by Sandy B

When I first came into A.A. I was totally mystified. How can something work when there wasn’t a Board of Directors, President, Vice Presidents etc.? In short, a management group responsible for setting the rules to make sure that all were on the same path did not exist. I was told there are no rules in A.A. each group was autonomous. Here was an organization that was responsible for countless miracles and we who worked the A.A. program are blessed with sobriety. Management, as I knew it, did not exist. I was in the corporate world, so this organization made no sense.

Forty one years later my heart is full of gratitude. Over that time, I have come to realize it works because our founders listened to their angels. Ours is a program with Twelve Traditions that keep A.A. on an even keel and Twelve Steps which help us gain sobriety one day at a time. Without the traditions A.A. would have folded years ago. I do not know how I would have been graced with sobriety without working the steps. Yet, there are no rules.

Sometimes it becomes difficult for us to realize that there are no rules. There are times when we want the rules to exist and in those times we may manufacture them to support our concepts of how the A.A. program works.

For now, I am focusing on the rule that “There Are No Rules.” In order to address the concept of group autonomy, it’s important to look at the A.A. traditions.

Tradition One: “ Our common welfare should come first; personal recovery depends on A.A. Unity”

This tradition speaks to the critical nature of the group. “The group must survive or the individual will not.”

Our sobriety depends on each other. We share our experience, strength and hope with each other so that sobriety can be attained. Without the group there would be no way to find each other.

Tradition Two: “For our group purpose there is but one ultimate authority–a loving God as He may express Himself in our group conscience. Our leaders are but trusted servants; they do not govern.”

This tradition takes us to another level. Questions such as:
Does A.A. have a leadership body in the form of “Elder statesmen”? or “Bleeding Deacons”?


Does the group conscience speak for itself where the group is led by a Higher Power, whose guidance leads to a working group where there are no rules?

As someone who has been in this program for over 40 years, I can tell you that there are times when it is too easy for an “elder statesman” to start dictating the workings of the program. We create rules along the lines of “it has always been that way!” We become “Bleeding Deacons”, because we have been around this block for some time and have seen what happens when the suggestions are not followed by others in the program. This is life and death and we have said goodbye too often. At some point, we think that rules will prevent people from going off the cliff. Are the “bleeding deacons” right, no. There are no rules. As humans we forget that fact.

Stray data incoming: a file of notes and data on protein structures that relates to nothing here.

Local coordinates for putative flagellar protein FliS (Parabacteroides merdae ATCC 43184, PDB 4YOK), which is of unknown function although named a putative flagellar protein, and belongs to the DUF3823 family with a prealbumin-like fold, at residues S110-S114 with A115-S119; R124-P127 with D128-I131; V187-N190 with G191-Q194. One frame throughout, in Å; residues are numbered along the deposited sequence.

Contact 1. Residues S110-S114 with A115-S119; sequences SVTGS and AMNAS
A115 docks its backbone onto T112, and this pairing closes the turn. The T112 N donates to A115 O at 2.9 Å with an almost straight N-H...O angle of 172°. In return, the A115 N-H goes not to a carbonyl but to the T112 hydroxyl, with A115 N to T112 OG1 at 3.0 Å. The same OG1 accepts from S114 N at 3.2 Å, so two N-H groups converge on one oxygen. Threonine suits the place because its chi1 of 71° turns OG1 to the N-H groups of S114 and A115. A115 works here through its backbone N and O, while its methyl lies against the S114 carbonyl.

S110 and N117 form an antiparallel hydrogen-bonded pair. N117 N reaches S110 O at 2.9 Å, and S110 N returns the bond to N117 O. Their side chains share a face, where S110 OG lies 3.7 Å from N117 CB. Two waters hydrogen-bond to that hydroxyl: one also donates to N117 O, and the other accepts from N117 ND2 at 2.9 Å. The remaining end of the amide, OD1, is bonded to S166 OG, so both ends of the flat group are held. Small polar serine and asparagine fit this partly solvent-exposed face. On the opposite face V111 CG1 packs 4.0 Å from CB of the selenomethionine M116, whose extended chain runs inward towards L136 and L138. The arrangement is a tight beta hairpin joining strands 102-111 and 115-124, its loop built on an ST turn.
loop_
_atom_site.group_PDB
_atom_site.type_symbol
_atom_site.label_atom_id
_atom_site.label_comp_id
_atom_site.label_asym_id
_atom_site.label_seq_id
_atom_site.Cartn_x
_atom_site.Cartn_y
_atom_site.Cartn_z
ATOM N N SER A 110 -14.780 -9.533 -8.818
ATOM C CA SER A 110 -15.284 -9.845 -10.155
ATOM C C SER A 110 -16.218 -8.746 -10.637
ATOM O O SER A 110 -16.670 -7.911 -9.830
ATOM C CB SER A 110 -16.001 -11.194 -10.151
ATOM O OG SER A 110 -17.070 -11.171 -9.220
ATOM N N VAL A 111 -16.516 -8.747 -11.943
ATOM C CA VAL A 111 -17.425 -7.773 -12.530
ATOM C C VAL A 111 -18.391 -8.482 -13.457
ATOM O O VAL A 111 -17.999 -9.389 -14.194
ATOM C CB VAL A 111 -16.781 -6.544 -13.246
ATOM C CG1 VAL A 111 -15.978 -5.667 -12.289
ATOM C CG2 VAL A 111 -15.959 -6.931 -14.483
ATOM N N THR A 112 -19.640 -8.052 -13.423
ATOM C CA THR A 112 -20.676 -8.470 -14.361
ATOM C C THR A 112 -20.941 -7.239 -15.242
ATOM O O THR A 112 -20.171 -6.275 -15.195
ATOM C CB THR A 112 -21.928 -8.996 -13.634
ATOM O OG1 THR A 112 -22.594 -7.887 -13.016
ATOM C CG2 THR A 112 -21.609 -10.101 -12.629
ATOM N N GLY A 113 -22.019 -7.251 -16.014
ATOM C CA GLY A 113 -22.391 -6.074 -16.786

Tradition Four: “Each group should be autonomous except in matters affecting other groups or A.A. as a whole.”

This is the most basic of all for a group. “Every group manages its affairs as it pleases, except when A.A. as a whole is threatened.”

We get lost in this one. It is assumed that what was done pre-Covid or what is done in other groups are rules that have to be carried across to the current group or other groups. In rare instances we think that every secretary should know the rules otherwise, why are they secretaries? We FORGET that There are No Rules. Overtime the machinations of our favorite group(s) are carried forward in our minds as rules. We forget that each group establishes the format they want to use for their group. Whether it is the meeting format or the way they want to run their business meeting. For example: When conducting a meeting in the SF area, we ask standard questions. When we do, we say: “It is the custom of most groups in the San Francisco Bay area to:” this is followed by asking if anyone is a newcomer, visitor, and celebrating an A.A. anniversary. In other places meetings may not ask these questions. It doesn’t mean that they don’t know what they are doing, it means they have not adopted this part of the format for their group(s). Remember there are no rules.

This write-up came about because I think we have forgotten that since Covid our groups are reformatting and growing again. The guidelines established before Covid are gone. New people have arrived and do not know about the past guidelines. It came to me that, perhaps, we needed a reminder. Please accept the following as a loving message and a reminder. It is, as always, a suggestion. For those of you who know me, you know where my heart is.

If your group wishes to establish a set of guidelines then:

Announce a business meeting to discuss the guidelines for the group. These can include but are not restricted to the following:

How often should a business meeting occur? Who should attend? How long should a secretary hold the position? Can a secretary who exceeded that time run again? How are elections to be held? And so on.

BUT remember there are no rules.

Please refer to the brochure titled “The A.A. Group … where it all begins”. It is available at the Dry Dock and Central Office for more information.

What makes A.A. work? We have a simple program and must protect its simplicity by not overthinking it. Be well and Be safe my friends. Love Sandy B.

Print Friendly, PDF & Email